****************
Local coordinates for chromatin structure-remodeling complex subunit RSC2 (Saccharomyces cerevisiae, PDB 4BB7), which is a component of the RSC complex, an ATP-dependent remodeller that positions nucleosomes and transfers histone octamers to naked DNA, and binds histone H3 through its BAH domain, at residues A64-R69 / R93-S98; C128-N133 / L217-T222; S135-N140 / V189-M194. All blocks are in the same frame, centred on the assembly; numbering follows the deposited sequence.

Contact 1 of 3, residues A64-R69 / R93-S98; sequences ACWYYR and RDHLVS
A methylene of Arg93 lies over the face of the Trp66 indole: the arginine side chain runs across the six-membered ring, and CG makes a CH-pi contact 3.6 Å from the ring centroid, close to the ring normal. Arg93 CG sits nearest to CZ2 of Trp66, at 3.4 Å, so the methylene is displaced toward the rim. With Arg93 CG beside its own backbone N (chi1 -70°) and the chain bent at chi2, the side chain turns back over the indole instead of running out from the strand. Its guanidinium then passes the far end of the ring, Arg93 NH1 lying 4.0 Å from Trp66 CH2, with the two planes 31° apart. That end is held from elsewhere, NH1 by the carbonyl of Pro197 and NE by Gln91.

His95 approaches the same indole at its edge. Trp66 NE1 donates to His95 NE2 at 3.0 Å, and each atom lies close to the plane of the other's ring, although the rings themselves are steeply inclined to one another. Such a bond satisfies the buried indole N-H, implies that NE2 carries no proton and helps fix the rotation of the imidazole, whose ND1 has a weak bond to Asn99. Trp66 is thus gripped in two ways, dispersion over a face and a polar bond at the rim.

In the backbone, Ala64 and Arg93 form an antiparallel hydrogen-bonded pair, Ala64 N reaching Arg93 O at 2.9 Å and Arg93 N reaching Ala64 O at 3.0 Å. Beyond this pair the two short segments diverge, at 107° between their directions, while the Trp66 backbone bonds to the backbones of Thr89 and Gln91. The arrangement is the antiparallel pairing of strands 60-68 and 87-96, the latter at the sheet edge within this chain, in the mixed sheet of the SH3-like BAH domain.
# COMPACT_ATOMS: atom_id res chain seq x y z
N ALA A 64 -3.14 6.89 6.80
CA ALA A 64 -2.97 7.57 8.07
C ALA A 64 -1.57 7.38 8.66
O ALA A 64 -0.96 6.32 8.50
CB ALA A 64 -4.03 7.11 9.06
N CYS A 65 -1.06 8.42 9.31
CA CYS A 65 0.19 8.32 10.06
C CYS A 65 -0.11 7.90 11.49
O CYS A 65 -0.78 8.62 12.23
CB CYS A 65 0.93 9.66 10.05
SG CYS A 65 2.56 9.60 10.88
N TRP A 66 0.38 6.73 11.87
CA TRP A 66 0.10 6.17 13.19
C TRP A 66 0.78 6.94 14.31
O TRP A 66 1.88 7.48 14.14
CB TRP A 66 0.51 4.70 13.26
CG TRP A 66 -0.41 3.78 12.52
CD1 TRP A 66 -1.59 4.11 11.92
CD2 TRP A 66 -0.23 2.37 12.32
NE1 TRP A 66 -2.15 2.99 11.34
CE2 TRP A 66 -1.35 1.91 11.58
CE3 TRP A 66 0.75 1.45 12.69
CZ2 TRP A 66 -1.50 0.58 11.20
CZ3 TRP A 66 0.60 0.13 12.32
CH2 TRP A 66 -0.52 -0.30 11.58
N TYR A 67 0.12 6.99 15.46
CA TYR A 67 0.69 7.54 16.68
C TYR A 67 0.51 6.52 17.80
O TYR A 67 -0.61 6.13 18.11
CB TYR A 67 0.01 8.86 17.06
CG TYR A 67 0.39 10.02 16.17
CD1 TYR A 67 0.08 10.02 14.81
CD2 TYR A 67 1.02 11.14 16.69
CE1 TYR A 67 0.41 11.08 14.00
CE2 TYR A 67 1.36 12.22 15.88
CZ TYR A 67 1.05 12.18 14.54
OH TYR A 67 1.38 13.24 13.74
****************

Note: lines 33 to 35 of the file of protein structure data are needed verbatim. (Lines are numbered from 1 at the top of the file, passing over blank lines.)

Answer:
CA TYR A 67 0.69 7.54 16.68
C TYR A 67 0.51 6.52 17.80
O TYR A 67 -0.61 6.13 18.11